The sign was there on the front door when I moved into the house.
Since purchasing my home I have put a lot of work into improving upon many of the dreadful design choices made by the previous owners. I have ripped up most of the awful carpeting they put down. I’ve painted, re-wired, reinforced and trimmed wherever I could in an effort to make the place more my own.
Yet, I’ve left the sign. I like it right where it is.
Measuring about a eight inches long, the sign sits at the lower edge of eye level above the door knob. It is aligned with the right side of the door just below the spot where a visitor of average height would be most likely to knock. Sporting gold letters on a black background, it’s pretty hard to miss.
I guess it’s true what they say: “No one reads anymore.”
Every few days, someone ignores the sign.
“Can I mow your lawn?” — No.
“We’d like to install a new security system.” — No.
“Would you like to buy some magazines to support my mission trip? — No!
They traipse up to my porch, ignore the sign and try to sell me goods and services which I am perfectly capable of procuring on my own. Typically, I allow them to get maybe three sentences into their pitch before I send them on their way. I freely admit that I am sometimes a tad brusque in my dismissal.
The truth is that I would prefer to be more welcoming toward strangers. In fact, one of the tenets of my spiritual path is hospitality toward visitors.
Celtic tradition suggests that a visitor, who arrives in good faith, should be welcomed into the home and provided with food, drink and possibly, even a place to sleep for the night. While sheltering under the protection and hospitality of the host, the guest is expected to provide entertainment (usually in the form of music or storytelling) and must observe the rules and observances of the house.
It is my opinion however, that anyone standing on my porch trying to sell me something, has not shown good faith and has already broken a very clearly posted rule.
“I’m not interested, thank you very much, now go away!”
And I can certainly turn the RUDE up several notches if pressed, but it seldom comes to that. Most people manage to take the hint.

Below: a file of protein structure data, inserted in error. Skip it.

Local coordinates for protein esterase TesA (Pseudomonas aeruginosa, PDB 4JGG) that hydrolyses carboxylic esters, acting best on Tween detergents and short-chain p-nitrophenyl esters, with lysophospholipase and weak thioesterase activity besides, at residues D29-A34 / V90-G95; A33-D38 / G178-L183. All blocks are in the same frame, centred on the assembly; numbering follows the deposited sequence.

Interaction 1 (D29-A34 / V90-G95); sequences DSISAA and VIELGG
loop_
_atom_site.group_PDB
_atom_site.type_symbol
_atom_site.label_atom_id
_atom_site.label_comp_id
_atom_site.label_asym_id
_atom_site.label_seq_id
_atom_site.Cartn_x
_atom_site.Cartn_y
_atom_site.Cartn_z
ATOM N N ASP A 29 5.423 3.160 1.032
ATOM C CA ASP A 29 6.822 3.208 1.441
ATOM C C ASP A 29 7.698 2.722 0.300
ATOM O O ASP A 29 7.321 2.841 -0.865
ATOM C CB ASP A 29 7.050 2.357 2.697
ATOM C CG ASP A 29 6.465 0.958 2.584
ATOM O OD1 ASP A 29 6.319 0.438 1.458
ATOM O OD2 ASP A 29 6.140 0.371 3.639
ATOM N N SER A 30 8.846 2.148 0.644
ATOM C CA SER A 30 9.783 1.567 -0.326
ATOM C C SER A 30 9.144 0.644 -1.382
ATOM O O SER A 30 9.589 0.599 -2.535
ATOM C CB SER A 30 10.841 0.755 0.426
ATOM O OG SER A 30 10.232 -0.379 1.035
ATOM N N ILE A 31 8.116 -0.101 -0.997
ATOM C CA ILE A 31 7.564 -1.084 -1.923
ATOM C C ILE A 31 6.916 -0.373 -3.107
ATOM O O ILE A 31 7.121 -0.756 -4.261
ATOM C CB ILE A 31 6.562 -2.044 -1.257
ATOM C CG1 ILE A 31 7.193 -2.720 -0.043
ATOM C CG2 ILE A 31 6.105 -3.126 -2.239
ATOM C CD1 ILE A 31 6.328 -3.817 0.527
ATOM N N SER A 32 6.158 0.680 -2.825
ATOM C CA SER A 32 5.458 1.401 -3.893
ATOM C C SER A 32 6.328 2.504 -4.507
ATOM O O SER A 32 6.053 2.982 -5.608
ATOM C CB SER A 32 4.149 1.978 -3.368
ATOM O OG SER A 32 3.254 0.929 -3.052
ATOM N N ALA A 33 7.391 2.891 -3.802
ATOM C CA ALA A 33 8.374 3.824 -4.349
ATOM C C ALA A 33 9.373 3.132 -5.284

And then there are the Jehovah’s Witnesses.
Their timing is uncanny. If you isolated the one Saturday morning in any given month when I was rushing to get ready for work or in the middle of some time sensitive project, that is the morning you would find them standing on my porch. I sometimes speculate about the infernal, time sucking clockwork that guides their visits to my home.
The morning quiet is broken by the sound of knuckles, gently but insistently rapping the glass directly above the NO SOLICITING sign.
I peek out the door and there they stand.
“Always two there are. No more, no less. A Master and an apprentice.”
In this case the “master” is always a rather jovial old fellow in a suit, while the identity of the “apprentice” seems to rotate on a schedule that I haven’t quite worked out yet. Sometimes it’s a freckle-faced little girl. The following month it may be an older woman or a young African-American gentlemen.
The visit typically goes like this:
The older fellow will greet me by name and enquire after my health or some other perfunctory bit of small-talk. On cue he will be given a copy of The Watchtower by his “apprentice” which he then hands off to me while providing a brief synopsis of its contents and assuring me I’ll find it interesting.
I take the booklet, assuring him that I’ll look it over, and then, wishing him well, I duck back into the house and get on with my frantic morning.
Later that evening, while looking through The Watchtower and trying to decide which is worse: the hopelessly outdated design and illustration style or the poorly supported theological arguments, I will tell myself that “enough is well and truly enough.”
It’s high time I told the Jehovah’s Witnesses exactly what I think of their mission to save my soul: “While I enjoy a good theological debate my time is precious to me and I’ve always found proselytizing to be a deeply offensive practice. Save the tracts for someone less likely to bequeath them to the recycling bin and move along. My soul already has plenty of gods looking out for it and I’ve no interest in adding your deity to the mix. I am not interested in what you are selling, now go away!”
That’s what I should say.
Maybe next month, if I have time to do more than nod and smile while trying to ease myself back through the door, I’ll do just that. Sometimes you just have to be rude.
If only they weren’t so damned nice.